Buyers on Facebook Marketplace are being warned about purchasing second-hand cars on the platform as one young mother in Australia found out the hard way. Andy Hansen spent $4,000 on a serviced Holden Commodore in Adelaide only for it to break down needing dozens of costly repairs. On closer inspection, it turned out that much of the car’s paperwork had been fabricated and assertions the car was in good condition turned out to be false.
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Ms Hansen bought the car off of Facebook marketplace, thinking she was getting a great deal as the seller claimed it had hardly any defects but has now been forced to launch a GoFundMe page after putting all her savings into the dodgy vehicle. The case is just one of many internet scams that users are being warned about as experts give tips about how to stay safe online.
Fake service documents
Ms Hansen bought the car in good faith and was even dissuaded from getting an RAA check on the vehicle before completing the purchase, as per the Daily Mail:
This guy just assured us that it was a good car - the advertisements, the paperwork, everything. He sold it to me for all the money that I had left.
Once the car broke down and she spoke to a mechanic it then became clear that there were many issues with the vehicle. It was also revealed that a recent $1,055 service done on the car was in fact fake.
The more they delved, the more they found that it was deeper and basically now, and basically now I'm in line for a new motor. It has a busted motor we have no funds left to fix it and no way out in sight.
The situation is particularly tough as Ms Hansen went on to lose her job after being unable to reliably drive herself there. Ms Hansen also has children, two of whom are disabled, thar require reliable transport between the three separate schools they attend.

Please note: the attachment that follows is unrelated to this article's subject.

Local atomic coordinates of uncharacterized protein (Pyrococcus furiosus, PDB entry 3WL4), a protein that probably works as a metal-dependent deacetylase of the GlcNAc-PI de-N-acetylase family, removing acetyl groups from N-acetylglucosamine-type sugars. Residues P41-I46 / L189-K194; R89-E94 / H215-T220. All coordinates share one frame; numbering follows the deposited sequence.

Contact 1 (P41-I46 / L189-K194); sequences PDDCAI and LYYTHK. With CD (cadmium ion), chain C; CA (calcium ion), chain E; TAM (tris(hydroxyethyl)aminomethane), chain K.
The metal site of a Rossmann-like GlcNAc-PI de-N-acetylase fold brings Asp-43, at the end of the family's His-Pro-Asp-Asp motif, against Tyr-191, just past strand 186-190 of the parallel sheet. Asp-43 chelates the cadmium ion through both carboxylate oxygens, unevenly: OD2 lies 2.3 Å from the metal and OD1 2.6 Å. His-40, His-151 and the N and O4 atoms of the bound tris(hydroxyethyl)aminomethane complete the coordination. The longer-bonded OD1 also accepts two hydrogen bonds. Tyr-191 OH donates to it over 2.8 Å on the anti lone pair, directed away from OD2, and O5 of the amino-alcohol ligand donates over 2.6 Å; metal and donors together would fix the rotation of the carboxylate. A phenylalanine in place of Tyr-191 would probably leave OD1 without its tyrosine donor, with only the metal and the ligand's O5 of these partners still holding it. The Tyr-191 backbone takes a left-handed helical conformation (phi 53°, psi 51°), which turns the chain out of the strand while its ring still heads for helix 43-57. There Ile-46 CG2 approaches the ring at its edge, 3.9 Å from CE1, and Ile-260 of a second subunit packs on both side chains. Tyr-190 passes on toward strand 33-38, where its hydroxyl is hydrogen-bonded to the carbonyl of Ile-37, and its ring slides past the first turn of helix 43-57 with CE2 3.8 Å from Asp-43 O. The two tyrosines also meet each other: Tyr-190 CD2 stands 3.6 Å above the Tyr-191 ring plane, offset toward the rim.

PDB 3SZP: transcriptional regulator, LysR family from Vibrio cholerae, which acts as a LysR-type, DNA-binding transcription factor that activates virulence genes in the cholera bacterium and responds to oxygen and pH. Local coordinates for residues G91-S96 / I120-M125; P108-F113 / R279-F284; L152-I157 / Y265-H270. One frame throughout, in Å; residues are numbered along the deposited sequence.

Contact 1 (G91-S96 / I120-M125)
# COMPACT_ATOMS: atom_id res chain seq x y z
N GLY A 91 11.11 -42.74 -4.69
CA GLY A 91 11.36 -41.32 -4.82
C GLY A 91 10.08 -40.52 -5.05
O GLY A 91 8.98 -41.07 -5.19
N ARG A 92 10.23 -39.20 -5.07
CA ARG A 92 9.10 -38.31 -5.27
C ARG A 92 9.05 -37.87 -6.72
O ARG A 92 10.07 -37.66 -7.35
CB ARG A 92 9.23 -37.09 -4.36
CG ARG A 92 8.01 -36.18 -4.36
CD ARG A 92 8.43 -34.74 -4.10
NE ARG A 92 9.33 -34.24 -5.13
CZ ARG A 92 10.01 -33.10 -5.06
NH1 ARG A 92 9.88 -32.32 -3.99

South Australian police have since confirmed that an Adelaide Hills man has been reported for dishonestly dealing with documents and has been charged.
Facebook Marketplace Scams
This scam is just one of many involving second-hand cars online and motorists are being urged to watch out for fraudsters lurking on Marketplace trying to scam innocent drivers. In some cases, the car has many undeclared faults and in others the car doesn’t exist at all.
A spokesperson from Select Car Leasing explained, as per the Daily Express:
Professional scammers posing as private sellers pressure motorists to send a deposit, plus extra for vehicle delivery.They then take the money and run – so buyers are left without a car and their money.
A spokesperson for Action Fraud offered some advice on how to avoid being scammed online when buying a car:
We would always recommend that you view the vehicle in person and take it for a test drive before paying any money.
If you're purchasing a vehicle from a website or person you don't know and trust, carry out some research first. Look up reviews of the website or person you're buying from.
If you're purchasing an item from a seller on an online marketplace, you can view the seller's feedback history before going ahead with the purchase to check if they're legitimate.
If you decide that you still want to buy a care online make sure you always choose a payment mothed that has payment protection like a credit just in case something does go wrong.
If you think you've been a victim of fraud, contact your bank immediately and report it to Action Fraud online at actionfraud.police.uk or by calling 0300 123 2040.
- Daily Mail 'Mother-of-four issues urgent warning after being conned into buying a dodgy used Holden with convincing paperwork on Facebook Marketplace'
- Daily Express '‘They take money and run!’ Drivers warned of Facebook scam that could cost them thousands'